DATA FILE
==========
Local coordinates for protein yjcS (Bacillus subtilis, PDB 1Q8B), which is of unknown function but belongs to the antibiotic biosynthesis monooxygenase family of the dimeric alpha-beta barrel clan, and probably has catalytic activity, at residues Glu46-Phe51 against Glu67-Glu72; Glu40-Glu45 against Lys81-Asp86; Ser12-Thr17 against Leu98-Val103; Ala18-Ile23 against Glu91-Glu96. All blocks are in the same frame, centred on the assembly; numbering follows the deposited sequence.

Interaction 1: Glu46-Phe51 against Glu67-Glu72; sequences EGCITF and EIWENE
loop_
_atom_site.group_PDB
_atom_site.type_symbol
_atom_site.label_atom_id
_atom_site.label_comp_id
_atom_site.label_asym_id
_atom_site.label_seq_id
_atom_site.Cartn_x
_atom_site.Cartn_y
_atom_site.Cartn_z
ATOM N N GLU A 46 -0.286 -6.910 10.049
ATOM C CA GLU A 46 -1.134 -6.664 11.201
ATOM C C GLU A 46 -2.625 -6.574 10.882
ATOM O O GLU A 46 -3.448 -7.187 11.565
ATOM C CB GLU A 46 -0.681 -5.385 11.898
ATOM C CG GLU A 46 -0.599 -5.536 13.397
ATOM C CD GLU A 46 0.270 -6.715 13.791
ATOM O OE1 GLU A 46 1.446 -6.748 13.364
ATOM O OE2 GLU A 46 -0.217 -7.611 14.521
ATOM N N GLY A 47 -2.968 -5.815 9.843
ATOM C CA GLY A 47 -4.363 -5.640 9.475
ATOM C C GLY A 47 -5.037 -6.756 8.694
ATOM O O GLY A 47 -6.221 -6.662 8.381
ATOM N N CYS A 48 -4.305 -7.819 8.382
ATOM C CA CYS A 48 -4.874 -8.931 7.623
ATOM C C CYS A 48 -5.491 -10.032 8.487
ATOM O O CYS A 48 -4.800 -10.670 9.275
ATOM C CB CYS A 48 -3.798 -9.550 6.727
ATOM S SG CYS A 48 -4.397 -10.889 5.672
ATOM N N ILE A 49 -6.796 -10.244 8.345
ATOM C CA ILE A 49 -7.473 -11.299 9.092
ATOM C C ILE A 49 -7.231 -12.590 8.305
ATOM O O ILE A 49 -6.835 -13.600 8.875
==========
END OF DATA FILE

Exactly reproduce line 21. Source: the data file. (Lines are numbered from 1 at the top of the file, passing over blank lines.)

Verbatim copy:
ATOM O OE2 GLU A 46 -0.217 -7.611 14.521